This can be a powerful way to learn what customers want from you. Since this is primarily a listening post functionality, ROI should be evaluated in the same way that you would a customer service hotline or satisfaction survey.
Digital Salesperson: Leads, leads, leads
Here social media is being used almost exclusively as a lead generation tool. This is typically the entry point into the social media landscape. It allows the company to gain comfort with the media, while providing quick data to justify ROI and further investments. This includes both outbound (push) and inbound (pull). Social media is more effective at pull with a Hubspot survey finding that companies that spend 50 per cent of their budget on inbound marketing experienced a 61 per cent lower cost per lead than outbound oriented organisations.

In this case, the data measured is cost per lead and/or cost of revenue generated through this medium. Typically the cost is only that of cash spent, and does not factor in effort – that should be done as labour costs are pretty high in social media.
Connectors: Let’s Get Engaged
The program is intended to create a touchpoint, or engagement with the customer as opposed to generating a sale. For example, Dell, which is one of the few companies to publicly state its revenue generated through social media ($6.5 million) is using that media to highlight its green philosophy with its Dell Go Green campaign Competitions, events are being used to create awareness and excitement around the concept. When asked about metrics, the team says, “Since we are an ideas contest our baseline metrics include: Number of ideas submitted, number of registrations, number of votes, and number of comments. We also track all the metrics provided by Google Analytics. For our presence on Facebook we track: Number of fans, number of interactions (likes, comments and wall posts by fans). For Twitter, we are only tracking number of followers and mentions.”
Integrators: Social Is Just Another Media
Companies that view ‘social media’ as a new category and look for ways to explore it are likely to be in one of the above slots. They will measure the metrics, but it is very hard to show true business impact, and it is shame to be locked into these boxes by the pursuit of numbers.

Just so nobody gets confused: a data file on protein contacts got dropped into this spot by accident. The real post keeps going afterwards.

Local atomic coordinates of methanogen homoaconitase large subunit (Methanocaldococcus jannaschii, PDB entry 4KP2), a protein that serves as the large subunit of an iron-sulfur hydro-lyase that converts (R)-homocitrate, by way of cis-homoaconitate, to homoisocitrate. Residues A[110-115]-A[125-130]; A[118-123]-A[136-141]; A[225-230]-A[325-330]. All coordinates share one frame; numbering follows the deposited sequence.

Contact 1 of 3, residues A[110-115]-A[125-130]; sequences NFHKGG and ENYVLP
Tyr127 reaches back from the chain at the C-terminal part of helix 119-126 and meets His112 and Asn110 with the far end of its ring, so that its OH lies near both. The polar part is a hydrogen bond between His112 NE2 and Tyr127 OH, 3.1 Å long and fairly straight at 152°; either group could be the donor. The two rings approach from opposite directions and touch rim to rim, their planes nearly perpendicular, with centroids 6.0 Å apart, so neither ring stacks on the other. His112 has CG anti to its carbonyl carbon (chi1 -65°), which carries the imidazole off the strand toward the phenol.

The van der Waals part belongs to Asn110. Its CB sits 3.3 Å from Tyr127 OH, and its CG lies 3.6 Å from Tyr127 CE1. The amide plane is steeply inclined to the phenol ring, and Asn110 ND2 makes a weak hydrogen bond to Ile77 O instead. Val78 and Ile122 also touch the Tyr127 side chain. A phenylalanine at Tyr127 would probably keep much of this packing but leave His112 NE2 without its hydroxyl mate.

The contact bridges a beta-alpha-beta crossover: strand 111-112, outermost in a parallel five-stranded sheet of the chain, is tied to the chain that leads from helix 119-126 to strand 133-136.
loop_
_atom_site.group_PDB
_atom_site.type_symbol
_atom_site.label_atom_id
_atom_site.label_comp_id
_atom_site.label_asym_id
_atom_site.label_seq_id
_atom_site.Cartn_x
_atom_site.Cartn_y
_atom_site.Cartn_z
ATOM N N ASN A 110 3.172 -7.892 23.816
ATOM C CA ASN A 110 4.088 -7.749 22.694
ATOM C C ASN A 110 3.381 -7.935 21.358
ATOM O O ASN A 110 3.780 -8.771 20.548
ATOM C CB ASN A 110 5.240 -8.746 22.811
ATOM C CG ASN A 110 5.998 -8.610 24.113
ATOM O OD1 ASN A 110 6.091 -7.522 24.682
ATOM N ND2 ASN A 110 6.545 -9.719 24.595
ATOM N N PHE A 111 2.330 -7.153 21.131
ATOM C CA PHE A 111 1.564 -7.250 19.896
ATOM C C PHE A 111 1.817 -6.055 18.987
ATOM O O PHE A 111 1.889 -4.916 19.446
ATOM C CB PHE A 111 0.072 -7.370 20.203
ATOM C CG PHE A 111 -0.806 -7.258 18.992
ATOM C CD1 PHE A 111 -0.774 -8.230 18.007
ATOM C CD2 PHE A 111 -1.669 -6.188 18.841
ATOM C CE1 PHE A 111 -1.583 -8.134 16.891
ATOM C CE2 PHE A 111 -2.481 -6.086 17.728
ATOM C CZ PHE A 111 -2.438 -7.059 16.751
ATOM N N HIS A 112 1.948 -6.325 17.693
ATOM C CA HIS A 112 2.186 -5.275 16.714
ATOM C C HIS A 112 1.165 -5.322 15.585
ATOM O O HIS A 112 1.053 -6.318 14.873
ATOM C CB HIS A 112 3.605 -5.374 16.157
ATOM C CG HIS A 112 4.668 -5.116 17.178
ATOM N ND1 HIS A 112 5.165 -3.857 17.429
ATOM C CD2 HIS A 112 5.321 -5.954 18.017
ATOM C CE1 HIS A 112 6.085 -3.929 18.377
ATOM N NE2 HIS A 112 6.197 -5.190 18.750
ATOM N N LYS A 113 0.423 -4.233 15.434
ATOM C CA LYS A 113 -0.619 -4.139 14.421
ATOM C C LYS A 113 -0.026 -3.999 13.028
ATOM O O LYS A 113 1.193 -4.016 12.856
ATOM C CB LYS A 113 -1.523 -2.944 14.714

A more evolved approach is to take the company’s business strategy and see where social media can be applied. Social media then becomes a tool to execute the company’s vision and is tightly aligned with business goals, and hence more impactful. While Dell is well known for having embraced this approach, closer home Ching’s Secret has integrated Facebook into its marketing strategy, and Tata Tea’s Jaago Re used digital media effectively in conjunction with traditional media.
Rob Leavitt of Solutions Insights, a consulting firm, says, “Some of the more advanced companies are trying to get more strategic with social media metrics, and are looking at things like: Competitive insight, New opportunities, Cost avoidance (for example if using social media for customer service and support), Employee satisfaction.”
I would also factor in the cost of not being available on a channel that customers frequent, or worse allowing negative conversations to take place without any intervention. The tools for this are evolving too – LinkedIn recently launched a feature which allows you to “follow” a company – so you can find out who is joining (or leaving) your competitors, news articles, etc.
Conclusion
The metrics for social media ROI are similar to that for traditional media. The bigger driver for ROI is whether the social media strategy is aligned with the business strategy.

This blog post was written for and first appeared at BusinessWorld.in